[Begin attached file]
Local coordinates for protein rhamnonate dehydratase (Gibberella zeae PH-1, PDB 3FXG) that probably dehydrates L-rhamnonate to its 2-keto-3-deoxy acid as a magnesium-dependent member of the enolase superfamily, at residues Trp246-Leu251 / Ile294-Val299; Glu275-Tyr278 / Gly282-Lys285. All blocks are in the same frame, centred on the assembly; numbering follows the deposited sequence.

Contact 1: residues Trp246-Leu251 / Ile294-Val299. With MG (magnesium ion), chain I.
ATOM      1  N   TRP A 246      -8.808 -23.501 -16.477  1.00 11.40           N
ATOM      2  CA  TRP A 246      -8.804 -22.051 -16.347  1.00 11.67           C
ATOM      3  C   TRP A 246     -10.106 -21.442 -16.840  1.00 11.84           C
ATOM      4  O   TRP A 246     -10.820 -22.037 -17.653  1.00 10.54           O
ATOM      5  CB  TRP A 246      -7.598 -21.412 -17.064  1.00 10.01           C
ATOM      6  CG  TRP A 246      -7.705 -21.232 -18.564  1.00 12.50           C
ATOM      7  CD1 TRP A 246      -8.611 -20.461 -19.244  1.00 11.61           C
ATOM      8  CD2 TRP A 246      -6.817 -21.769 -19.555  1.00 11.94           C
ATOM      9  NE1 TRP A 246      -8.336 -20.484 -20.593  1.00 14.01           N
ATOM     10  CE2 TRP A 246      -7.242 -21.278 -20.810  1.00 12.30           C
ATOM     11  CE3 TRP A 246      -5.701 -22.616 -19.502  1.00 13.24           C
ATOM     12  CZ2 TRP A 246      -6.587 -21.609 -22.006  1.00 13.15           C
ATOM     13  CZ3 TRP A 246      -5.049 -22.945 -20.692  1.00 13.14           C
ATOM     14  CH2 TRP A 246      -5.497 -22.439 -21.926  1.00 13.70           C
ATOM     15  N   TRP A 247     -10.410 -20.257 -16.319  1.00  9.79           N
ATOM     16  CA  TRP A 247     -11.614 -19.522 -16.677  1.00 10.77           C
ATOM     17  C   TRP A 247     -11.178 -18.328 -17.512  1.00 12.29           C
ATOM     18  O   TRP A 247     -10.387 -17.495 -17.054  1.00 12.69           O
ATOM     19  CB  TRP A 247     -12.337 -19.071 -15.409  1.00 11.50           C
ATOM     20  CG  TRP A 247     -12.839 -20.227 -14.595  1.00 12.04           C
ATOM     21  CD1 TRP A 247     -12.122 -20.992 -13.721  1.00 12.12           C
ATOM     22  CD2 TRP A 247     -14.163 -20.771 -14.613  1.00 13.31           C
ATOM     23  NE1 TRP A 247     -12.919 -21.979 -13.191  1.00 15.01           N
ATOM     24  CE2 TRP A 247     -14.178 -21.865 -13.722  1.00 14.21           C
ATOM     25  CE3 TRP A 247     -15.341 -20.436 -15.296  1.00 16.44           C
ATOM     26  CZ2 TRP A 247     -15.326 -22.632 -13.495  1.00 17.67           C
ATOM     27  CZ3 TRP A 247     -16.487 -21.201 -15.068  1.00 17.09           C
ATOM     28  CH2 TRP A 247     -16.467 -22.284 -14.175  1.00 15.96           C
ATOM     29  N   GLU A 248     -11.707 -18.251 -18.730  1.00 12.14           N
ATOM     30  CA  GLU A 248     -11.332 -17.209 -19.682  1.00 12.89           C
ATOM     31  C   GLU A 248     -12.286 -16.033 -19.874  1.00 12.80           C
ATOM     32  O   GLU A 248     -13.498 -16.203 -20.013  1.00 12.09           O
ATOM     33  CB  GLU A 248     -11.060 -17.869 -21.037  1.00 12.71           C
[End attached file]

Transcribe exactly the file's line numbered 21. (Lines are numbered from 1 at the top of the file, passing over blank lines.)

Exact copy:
ATOM     19  CB  TRP A 247     -12.337 -19.071 -15.409  1.00 11.50           C